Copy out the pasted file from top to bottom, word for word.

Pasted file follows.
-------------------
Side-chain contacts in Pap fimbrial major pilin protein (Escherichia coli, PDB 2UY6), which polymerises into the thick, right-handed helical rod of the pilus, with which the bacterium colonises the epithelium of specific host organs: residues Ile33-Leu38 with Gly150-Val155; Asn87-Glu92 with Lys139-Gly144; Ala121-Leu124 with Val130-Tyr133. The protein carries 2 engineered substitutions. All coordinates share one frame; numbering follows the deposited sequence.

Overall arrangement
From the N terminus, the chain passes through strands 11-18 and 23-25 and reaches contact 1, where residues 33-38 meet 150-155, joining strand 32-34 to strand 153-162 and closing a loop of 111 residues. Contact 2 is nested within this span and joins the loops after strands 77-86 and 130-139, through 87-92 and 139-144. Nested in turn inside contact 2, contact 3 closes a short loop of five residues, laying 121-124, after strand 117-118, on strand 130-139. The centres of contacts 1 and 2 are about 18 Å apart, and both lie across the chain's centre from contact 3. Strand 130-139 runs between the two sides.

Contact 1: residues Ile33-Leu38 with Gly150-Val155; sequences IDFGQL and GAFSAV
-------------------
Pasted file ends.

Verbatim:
Side-chain contacts in Pap fimbrial major pilin protein (Escherichia coli, PDB 2UY6), which polymerises into the thick, right-handed helical rod of the pilus, with which the bacterium colonises the epithelium of specific host organs: residues Ile33-Leu38 with Gly150-Val155; Asn87-Glu92 with Lys139-Gly144; Ala121-Leu124 with Val130-Tyr133. The protein carries 2 engineered substitutions. All coordinates share one frame; numbering follows the deposited sequence.

Overall arrangement
From the N terminus, the chain passes through strands 11-18 and 23-25 and reaches contact 1, where residues 33-38 meet 150-155, joining strand 32-34 to strand 153-162 and closing a loop of 111 residues. Contact 2 is nested within this span and joins the loops after strands 77-86 and 130-139, through 87-92 and 139-144. Nested in turn inside contact 2, contact 3 closes a short loop of five residues, laying 121-124, after strand 117-118, on strand 130-139. The centres of contacts 1 and 2 are about 18 Å apart, and both lie across the chain's centre from contact 3. Strand 130-139 runs between the two sides.

Contact 1: residues Ile33-Leu38 with Gly150-Val155; sequences IDFGQL and GAFSAV